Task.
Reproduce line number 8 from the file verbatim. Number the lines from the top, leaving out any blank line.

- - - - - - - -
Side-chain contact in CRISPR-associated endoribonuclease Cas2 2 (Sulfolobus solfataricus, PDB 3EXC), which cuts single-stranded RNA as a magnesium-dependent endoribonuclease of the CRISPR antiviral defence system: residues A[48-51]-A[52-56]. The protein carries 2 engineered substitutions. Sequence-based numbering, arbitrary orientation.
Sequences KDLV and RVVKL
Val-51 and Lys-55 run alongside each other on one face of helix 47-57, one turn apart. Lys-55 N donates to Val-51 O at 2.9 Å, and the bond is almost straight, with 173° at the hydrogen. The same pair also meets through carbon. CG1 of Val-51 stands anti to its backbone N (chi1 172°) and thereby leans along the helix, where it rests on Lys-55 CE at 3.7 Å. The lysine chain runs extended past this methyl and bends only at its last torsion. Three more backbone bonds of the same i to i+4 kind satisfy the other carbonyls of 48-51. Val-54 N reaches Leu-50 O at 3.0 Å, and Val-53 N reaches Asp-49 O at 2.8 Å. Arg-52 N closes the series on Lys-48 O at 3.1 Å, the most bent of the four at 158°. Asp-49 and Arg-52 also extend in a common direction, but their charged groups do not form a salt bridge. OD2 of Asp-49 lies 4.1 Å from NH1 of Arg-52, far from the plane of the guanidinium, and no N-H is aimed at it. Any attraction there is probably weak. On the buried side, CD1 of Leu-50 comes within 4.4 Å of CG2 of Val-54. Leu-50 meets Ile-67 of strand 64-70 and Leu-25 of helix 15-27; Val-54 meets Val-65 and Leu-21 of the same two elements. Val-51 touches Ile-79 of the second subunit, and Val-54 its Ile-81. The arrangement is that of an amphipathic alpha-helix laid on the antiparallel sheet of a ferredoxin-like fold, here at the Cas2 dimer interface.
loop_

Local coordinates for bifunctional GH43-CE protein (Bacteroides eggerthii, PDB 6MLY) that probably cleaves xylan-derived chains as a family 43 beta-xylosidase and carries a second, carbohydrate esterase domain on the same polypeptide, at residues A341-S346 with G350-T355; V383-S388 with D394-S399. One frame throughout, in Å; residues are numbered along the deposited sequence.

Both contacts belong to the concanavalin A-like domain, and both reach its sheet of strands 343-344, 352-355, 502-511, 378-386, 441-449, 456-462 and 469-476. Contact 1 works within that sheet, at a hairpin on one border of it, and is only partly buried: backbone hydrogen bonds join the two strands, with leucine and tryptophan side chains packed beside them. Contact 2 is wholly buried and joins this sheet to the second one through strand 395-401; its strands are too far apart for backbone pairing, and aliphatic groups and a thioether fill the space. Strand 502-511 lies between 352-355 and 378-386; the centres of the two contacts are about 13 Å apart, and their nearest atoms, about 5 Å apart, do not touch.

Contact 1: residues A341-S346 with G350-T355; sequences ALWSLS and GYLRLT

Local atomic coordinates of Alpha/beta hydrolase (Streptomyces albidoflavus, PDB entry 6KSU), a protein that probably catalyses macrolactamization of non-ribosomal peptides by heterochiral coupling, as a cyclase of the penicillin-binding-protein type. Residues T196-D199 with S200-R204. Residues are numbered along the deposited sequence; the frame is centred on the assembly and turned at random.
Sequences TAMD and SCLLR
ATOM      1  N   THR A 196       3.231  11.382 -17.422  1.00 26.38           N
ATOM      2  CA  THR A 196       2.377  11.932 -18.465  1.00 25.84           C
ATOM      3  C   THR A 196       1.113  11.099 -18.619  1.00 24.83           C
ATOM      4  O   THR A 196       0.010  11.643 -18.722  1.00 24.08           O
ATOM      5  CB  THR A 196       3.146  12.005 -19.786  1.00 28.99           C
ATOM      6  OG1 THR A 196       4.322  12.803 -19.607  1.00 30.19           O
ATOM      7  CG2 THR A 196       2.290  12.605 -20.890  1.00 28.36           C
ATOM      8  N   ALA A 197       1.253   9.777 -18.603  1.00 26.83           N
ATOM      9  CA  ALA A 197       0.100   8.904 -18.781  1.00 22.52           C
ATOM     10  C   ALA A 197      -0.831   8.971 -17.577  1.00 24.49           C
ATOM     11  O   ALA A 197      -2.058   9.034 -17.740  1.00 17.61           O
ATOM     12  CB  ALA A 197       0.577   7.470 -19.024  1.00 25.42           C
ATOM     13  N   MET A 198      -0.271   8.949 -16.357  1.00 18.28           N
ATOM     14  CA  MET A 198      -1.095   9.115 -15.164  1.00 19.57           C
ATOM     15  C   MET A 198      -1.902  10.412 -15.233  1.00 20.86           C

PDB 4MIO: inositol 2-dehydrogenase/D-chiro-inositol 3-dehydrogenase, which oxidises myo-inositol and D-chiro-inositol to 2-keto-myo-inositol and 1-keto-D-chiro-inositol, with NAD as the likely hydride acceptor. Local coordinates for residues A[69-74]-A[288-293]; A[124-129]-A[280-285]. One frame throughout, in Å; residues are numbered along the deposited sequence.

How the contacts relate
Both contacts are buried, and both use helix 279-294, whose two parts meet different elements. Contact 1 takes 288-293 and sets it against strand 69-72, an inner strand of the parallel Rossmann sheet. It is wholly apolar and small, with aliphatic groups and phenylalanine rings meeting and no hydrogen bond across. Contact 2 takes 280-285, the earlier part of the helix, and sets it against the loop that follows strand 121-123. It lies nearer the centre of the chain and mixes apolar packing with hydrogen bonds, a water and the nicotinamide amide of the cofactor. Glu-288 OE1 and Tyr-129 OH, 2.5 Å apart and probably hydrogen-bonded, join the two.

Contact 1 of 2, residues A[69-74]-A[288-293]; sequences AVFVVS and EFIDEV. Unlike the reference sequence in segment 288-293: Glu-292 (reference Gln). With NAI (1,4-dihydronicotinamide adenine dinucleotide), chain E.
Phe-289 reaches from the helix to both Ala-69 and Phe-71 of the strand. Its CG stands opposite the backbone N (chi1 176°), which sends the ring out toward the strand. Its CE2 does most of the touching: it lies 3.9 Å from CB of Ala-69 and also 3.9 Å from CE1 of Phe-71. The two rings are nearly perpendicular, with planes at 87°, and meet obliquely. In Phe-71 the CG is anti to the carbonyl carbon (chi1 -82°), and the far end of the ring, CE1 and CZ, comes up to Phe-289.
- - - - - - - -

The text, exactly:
Local atomic coordinates of Alpha/beta hydrolase (Streptomyces albidoflavus, PDB entry 6KSU), a protein that probably catalyses macrolactamization of non-ribosomal peptides by heterochiral coupling, as a cyclase of the penicillin-binding-protein type. Residues T196-D199 with S200-R204. Residues are numbered along the deposited sequence; the frame is centred on the assembly and turned at random.